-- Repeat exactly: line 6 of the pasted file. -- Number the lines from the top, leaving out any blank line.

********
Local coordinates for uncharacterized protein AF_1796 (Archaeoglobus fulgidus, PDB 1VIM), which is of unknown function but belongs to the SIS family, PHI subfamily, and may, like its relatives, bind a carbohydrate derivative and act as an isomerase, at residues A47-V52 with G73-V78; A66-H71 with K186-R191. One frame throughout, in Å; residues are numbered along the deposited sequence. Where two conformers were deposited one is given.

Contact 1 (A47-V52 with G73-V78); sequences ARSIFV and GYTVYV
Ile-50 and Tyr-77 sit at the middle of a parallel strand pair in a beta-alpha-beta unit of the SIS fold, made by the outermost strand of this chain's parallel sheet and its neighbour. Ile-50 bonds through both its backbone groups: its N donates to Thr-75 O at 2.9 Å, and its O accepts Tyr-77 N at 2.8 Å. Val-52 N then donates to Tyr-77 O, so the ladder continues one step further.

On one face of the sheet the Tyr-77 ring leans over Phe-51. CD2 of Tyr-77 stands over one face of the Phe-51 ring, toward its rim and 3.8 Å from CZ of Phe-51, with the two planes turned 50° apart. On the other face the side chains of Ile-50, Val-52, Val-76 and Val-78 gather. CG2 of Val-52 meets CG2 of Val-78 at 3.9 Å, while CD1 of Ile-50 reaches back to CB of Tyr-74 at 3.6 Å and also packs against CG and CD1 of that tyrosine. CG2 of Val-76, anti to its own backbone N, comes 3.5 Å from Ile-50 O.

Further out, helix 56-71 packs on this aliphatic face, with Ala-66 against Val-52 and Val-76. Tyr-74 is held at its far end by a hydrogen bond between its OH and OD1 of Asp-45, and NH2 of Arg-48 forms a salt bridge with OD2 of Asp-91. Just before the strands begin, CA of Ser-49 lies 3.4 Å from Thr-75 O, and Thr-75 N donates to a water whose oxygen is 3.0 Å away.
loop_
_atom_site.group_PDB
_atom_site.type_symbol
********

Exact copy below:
loop_